After toppling the Taliban in 2001-2002, the Americans determined to hold Afghanistan against any return by the Taliban.[1]  To this end, they established a host of outposts in the countryside and began training-up a new Afghan national army.  This policy began under President George W. Bush and continued during the first term of President Barack Obama.

Thus, in 2006, the American created a network of posts in the Korengal Valley in eastern Afghanistan.  Offensive operations against the Taliban would launch from these bases.  By 2009 the Americans were re-thinking this plan.[2]  In 2010, their effort shifted toward protecting the major population centers.  Helmand and Kandahar provinces in the south became major battlegrounds.

In 2014, the coalition of American, Afghan, and NATO troops fighting the Taliban declared an end to major combat operations.  The Western troops withdrew to a few major urban areas.  Kabul, Kandahar, Kunduz, Jalalabad, and Mazar-i-Sharif have become heavily defended centers.  Everywhere else, on-going defense responsibilities fell to the Afghan army.  In 2015, the American began urging the Afghans to give up trying to garrison or control areas far from the major cities.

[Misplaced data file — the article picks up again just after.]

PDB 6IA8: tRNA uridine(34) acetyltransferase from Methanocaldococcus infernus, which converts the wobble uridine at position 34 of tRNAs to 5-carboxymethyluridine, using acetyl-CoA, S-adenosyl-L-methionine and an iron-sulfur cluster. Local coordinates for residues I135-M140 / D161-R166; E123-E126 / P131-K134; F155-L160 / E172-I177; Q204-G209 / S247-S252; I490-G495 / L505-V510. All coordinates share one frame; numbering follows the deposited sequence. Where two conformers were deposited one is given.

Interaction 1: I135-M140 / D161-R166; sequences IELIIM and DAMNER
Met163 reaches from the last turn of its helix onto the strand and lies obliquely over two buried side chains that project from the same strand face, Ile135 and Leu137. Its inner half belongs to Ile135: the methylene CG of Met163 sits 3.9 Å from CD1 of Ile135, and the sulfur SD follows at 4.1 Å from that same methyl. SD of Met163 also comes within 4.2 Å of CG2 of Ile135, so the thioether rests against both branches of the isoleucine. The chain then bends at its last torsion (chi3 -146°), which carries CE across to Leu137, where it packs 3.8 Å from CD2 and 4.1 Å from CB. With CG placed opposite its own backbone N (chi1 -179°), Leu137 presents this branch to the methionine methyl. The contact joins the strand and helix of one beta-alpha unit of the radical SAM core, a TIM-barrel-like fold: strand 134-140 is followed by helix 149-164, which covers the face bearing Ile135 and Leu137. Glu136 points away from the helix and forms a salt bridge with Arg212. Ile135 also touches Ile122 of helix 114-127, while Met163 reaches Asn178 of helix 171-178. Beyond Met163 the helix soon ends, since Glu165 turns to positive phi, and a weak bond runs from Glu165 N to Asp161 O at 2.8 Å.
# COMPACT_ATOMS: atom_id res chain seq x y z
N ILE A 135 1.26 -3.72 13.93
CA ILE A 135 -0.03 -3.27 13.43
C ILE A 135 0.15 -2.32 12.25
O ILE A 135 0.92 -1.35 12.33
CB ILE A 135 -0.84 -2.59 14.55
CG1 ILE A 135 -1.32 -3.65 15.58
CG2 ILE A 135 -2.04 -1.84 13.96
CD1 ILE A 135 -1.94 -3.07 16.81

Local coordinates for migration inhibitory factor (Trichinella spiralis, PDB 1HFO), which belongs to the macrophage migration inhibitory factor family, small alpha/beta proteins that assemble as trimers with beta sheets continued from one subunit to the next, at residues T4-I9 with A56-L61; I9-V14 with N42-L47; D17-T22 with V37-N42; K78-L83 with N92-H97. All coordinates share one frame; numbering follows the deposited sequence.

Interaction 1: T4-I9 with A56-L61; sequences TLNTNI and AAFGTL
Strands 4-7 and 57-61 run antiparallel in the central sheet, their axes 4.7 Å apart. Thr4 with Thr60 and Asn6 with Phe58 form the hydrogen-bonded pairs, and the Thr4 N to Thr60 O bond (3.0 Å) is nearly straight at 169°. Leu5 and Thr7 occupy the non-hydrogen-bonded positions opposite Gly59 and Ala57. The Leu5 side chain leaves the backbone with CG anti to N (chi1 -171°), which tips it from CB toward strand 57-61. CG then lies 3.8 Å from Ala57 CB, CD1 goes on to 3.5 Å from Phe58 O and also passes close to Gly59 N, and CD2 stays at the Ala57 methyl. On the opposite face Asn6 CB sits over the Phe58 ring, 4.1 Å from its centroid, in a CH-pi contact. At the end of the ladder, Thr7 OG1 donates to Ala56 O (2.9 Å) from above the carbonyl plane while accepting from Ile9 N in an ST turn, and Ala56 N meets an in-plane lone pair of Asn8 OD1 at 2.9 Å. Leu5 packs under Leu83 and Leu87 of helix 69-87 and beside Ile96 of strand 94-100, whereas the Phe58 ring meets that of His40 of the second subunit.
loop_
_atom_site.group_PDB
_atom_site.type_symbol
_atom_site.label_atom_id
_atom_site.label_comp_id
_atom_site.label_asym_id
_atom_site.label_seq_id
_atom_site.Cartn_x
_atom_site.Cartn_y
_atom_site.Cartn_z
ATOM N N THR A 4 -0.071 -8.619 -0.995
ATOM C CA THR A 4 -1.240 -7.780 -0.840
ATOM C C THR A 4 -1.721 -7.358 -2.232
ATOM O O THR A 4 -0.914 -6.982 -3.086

For its part, the Taliban has concentrated its efforts at capturing the little outposts in rural areas.  Frequent attacks on isolated posts have inflicted hundreds of casualties on Afghan soldiers every week in recent months.  Afghan government forces have been reduced by about 5 percent since Summer 2017.  Along the way, the Taliban picked up not only momentum, but also a good deal of arms and equipment.

Afghanistan is divided into 407 administrative districts.  By the most recent estimate, the government controls 229 of them, while the Taliban controls only 59.  That leaves 119 districts that are considered “contested.”  The thing is that almost three-quarters of Afghans live in rural areas.  Little more than a quarter live in heavily fortified big cities.  Falling back on the cities abandons most Afghans to the Taliban.

Initially, President Trump followed the advice of Secretary of Defense James Mattis Recently, the United States has pressed the Afghan government to follow the Western lead.  Afghan army troops are falling back on the cities, leaving the country-side districts to the Taliban.  That suggests that the Taliban could soon control almost 180 districts.  This would give them near-parity with the government.